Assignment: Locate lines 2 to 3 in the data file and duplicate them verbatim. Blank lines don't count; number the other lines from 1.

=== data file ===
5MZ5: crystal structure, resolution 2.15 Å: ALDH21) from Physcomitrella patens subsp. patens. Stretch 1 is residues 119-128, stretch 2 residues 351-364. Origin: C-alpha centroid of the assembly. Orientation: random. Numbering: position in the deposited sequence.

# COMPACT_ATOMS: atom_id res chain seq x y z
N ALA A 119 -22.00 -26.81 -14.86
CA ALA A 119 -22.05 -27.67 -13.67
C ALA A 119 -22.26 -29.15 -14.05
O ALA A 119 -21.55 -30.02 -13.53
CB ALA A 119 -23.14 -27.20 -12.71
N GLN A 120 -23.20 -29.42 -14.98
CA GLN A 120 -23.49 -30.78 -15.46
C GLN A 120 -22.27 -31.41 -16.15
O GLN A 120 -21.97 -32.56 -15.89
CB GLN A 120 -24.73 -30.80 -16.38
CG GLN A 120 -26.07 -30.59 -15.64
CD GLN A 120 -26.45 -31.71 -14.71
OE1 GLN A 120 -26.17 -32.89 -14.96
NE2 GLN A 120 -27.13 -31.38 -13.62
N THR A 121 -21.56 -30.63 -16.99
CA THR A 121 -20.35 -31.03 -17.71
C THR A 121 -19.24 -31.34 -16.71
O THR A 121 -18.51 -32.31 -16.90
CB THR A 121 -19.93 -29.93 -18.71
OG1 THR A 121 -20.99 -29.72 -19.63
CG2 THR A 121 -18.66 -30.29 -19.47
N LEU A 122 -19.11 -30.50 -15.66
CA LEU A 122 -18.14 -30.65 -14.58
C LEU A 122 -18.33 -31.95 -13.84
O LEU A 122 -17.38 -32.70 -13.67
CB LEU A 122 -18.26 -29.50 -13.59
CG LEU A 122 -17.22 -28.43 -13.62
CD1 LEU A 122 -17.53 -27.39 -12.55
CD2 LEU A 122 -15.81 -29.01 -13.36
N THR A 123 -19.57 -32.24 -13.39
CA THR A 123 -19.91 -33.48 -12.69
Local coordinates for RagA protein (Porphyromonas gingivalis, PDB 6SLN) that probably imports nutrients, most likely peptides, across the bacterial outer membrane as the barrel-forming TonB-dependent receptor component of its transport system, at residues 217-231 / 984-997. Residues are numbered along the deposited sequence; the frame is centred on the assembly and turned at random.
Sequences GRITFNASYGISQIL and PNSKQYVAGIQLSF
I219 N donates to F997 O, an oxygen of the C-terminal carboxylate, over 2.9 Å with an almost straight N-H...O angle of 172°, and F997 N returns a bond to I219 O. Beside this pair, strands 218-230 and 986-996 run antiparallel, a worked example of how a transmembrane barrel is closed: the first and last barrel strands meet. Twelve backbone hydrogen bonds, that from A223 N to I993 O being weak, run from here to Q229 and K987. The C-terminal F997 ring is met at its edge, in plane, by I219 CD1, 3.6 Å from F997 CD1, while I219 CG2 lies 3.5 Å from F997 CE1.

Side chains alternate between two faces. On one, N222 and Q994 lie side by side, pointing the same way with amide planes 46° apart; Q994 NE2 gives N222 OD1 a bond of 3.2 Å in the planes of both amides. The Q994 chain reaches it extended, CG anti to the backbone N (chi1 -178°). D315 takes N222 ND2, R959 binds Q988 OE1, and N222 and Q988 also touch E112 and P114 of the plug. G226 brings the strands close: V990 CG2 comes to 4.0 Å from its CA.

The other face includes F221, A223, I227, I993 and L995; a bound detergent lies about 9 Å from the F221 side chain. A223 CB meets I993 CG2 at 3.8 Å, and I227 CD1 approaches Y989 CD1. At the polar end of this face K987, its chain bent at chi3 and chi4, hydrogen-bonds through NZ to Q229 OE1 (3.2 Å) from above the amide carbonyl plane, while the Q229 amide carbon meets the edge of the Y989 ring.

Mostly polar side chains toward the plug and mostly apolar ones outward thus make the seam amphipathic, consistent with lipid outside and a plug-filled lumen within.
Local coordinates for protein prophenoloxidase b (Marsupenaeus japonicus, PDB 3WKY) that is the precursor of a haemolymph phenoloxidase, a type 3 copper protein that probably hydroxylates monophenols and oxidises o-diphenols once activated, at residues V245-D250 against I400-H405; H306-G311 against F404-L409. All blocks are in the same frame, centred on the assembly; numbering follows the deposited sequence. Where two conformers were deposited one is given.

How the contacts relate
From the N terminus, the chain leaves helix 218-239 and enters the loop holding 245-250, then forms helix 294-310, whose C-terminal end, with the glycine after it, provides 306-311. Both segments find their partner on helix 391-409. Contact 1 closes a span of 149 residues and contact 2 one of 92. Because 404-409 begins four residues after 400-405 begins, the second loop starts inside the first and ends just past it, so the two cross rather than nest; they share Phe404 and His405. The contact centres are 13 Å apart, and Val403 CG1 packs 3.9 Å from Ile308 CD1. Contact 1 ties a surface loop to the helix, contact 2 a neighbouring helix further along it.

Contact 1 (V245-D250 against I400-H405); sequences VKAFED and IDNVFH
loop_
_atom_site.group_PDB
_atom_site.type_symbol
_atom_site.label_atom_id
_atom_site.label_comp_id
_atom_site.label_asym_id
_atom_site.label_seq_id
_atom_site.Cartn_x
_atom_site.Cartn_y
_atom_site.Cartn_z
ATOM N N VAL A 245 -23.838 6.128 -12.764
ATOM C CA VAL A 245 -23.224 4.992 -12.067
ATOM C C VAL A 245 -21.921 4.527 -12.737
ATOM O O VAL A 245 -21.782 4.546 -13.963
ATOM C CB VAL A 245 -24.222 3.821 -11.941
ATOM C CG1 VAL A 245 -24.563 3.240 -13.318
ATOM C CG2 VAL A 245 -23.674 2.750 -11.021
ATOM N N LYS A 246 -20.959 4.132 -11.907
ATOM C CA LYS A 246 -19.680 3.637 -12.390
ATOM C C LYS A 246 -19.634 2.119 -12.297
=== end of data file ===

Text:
# COMPACT_ATOMS: atom_id res chain seq x y z
N ALA A 119 -22.00 -26.81 -14.86